Singer Firdda Kurnia, drummer Eusi Siti Aisyah and bassist Widi Rahmawati formed Voice of Baceprot in 2014.
VoB have won widespread praise for their music and appeared on national television, but their success has come at a price – the girls have been on the receiving end of death threats and hate mail, with religious leaders opposing their gigs.
Roughly 90% of Indonesia’s 250 million-strong population are Muslim. Most of them are moderate, but the band reside in conservative West Java.
Kurnia, 16, told The Guardian: “We can play metal and protect our morals. Of course Islam and metal can match. Why not?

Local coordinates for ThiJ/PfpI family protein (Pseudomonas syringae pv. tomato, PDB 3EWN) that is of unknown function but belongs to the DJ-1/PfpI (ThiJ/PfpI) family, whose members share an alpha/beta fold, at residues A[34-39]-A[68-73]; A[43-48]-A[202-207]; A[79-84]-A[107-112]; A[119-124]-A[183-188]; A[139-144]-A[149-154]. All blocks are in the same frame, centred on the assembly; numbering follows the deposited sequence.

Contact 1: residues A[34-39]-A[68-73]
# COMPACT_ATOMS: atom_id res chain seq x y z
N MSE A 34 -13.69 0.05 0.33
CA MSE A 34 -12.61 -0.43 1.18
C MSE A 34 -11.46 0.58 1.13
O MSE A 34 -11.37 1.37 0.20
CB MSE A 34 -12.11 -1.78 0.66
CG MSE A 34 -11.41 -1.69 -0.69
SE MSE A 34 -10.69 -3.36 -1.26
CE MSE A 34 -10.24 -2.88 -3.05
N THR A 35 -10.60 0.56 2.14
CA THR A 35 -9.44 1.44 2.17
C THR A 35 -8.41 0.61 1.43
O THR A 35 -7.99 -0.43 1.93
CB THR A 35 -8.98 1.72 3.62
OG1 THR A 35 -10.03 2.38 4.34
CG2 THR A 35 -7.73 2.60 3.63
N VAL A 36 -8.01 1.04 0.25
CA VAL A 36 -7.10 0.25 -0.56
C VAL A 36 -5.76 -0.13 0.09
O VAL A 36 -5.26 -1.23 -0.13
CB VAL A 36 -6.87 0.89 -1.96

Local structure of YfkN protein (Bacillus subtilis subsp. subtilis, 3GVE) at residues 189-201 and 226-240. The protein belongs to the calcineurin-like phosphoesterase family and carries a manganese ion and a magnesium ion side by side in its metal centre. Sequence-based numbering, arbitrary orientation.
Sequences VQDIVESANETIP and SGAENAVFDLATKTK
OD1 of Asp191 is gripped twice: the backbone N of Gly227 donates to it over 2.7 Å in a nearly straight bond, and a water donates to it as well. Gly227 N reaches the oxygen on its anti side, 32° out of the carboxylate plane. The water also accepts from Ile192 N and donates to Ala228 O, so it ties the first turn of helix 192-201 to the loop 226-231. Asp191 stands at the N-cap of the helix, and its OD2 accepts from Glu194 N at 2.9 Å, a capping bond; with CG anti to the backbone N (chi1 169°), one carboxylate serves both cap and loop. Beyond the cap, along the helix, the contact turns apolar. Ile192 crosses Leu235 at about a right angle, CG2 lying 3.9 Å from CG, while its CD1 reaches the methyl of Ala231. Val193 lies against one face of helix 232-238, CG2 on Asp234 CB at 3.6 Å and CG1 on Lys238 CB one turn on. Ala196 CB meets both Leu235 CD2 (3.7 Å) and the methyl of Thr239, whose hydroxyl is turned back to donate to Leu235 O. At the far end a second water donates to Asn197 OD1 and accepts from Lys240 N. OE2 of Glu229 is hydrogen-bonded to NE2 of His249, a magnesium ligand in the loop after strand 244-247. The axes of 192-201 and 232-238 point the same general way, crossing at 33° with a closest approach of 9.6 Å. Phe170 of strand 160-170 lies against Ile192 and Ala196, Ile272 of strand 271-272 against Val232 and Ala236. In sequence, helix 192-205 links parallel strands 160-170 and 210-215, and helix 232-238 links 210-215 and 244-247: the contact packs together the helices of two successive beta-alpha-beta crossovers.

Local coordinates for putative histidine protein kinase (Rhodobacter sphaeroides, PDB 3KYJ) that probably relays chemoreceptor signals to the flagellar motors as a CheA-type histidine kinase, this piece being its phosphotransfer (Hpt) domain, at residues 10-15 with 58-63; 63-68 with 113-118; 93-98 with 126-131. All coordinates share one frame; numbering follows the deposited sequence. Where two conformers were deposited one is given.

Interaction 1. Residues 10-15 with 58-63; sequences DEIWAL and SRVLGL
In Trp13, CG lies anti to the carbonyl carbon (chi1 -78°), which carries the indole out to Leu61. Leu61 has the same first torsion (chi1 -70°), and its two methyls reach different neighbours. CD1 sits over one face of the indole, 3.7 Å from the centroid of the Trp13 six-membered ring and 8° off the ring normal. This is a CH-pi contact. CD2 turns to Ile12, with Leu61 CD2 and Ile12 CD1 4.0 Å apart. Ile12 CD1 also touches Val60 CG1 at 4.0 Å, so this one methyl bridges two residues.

“Metal is a just a genre of music. The problem is it is often associated with bad things, but it doesn’t have to be.”
The band, who all wear hijabs, sing about social issues such as religious tolerance and are hoping to release an album.
Kurnia said: “We are dreaming of performing overseas, like in England or America.” Rahmawati added: “Maybe VoB could be famous.”
VoB, which means “noisy” in their ethnic Sundanese language, have already amassed thousands of fans on social media.
They were introduced to metal by their music teacher Erza Satia, who now acts as their manager. Slipknot, Rage Against the Machine and Lamb of God are credited as influences.
The band have an important message for young women in Indonesia.
Kurnia said: “Don’t be afraid of being different. Don’t be afraid to shout your independence.”